Together We Heal

Together We Heal is for any who suffer from the trauma of childhood sexual abuse. We provide a safe forum for survivors of abuse to share, learn and heal. We work to expose sexual predators and their methods of getting into our lives.

Do You Know How to Listen to a Survivor’s Story?

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As a survivor of childhood sexual abuse (CSA), and having heard the stories of so many others, common questions I hear are – Why does it feel like no one hears me? Or, Why does it seem like no one understands what I’m saying or cares to get it?

I recently spoke with a survivor whose abuse, just as mine, had occurred at the hands of a minister. He said to me in no uncertain terms, “I don’t know if I’ll ever be able to enter a church ever again because of what they have done to me. They denied it happened, they wouldn’t listen to anything I had to say. They stole so much from me and when I cried out for help, I feel like no one hears me.”

It was a rare opportunity when one person can say to another, “I know how you feel”, and genuinely mean it. And I did know EXACTLY how he was feeling. For more than 25 years, unless someone died or got married, I didn’t darken the doors of a church. Like him, I felt betrayed, belittled, ignored, and no matter what I told the church leaders, not once did I feel like anyone was listening or cared.

That is until one day, when one brave minister had the courage of his conviction to stand up and defend me. But just as important, he took the time to listen and was patient with me.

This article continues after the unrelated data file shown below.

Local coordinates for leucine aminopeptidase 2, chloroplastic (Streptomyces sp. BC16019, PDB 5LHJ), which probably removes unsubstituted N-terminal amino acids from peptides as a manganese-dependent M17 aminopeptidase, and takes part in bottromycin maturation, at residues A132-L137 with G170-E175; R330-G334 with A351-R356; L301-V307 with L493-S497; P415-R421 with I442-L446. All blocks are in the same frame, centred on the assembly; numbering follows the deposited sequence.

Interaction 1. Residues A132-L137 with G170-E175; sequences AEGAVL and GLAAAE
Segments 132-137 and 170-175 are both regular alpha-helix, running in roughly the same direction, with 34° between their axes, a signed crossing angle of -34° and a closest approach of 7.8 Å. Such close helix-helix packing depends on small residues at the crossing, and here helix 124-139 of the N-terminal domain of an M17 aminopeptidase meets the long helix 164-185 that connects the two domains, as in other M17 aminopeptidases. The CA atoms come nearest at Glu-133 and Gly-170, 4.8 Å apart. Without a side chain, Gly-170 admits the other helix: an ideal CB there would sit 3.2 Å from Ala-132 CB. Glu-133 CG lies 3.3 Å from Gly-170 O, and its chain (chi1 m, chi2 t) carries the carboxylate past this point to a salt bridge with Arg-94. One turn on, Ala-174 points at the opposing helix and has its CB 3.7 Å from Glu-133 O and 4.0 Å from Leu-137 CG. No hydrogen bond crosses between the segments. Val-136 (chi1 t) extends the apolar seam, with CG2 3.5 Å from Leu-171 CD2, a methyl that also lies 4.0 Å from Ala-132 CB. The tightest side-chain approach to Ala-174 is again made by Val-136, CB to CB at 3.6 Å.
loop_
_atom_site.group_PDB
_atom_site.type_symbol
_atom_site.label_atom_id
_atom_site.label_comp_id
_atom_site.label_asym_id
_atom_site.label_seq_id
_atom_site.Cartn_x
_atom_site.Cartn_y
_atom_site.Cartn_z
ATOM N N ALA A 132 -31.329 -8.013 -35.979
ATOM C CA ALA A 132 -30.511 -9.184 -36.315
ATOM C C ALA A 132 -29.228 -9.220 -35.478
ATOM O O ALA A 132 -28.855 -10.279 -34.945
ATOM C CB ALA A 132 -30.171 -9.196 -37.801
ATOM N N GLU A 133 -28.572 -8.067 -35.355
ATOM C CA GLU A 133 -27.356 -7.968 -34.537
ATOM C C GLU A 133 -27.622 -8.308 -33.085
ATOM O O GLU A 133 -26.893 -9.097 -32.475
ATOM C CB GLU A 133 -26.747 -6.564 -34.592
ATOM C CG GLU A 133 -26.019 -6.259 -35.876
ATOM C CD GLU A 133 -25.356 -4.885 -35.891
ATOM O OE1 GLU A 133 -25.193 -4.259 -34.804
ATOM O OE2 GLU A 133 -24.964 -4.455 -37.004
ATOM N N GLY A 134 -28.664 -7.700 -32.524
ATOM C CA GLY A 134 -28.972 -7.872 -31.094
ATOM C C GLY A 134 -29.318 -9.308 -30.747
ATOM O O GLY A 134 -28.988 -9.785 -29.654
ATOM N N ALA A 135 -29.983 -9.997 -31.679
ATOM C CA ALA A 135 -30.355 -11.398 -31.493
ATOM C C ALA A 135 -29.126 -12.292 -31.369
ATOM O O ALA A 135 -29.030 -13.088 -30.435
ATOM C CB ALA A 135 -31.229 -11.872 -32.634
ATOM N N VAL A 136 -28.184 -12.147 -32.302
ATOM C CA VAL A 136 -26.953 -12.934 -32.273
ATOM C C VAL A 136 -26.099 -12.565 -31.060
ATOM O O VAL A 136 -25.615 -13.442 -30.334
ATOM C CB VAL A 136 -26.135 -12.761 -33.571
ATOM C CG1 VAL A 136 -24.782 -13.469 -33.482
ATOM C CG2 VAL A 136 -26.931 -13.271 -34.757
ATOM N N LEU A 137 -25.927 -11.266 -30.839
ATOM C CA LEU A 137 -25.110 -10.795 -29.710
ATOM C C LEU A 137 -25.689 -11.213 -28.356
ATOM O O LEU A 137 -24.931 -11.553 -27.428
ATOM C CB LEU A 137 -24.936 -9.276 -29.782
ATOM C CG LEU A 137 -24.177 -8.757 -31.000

And that’s what I have tried to relay to my friend and to so many other survivors. It only takes one person taking the time to stop for a moment and pay attention. To actually listen to what the survivor is telling you. You have no idea the IMPACT it has on our lives when someone finally says the three words we need so desperately…

“I hear you.”

Even if you don’t know or understand what we’ve been through, the fact that you’re taking time to listen makes all the difference in the world. It doesn’t take a degree in psychology or a license from the state to simply listen to a person in need. It does take some things more valuable though, time and patience.

Trust me when I say this, as a survivor of CSA, we don’t want pity or a pathetic look. All we want, all we need…is time and patience. Time; to hear what we need to share. Patience; to fully grasp what we’ve been through.

When those two precious commodities are given to us, it allows us to finally open up about what has snared our lives in turmoil and torture. It gives us the freedom to finally speak out about the atrocities committed against us. When given that chance, we finally have the one thing we lost as a child, Hope. And once there is hope, we now have within our reach the one thing we thought was incapable of attaining, Healing.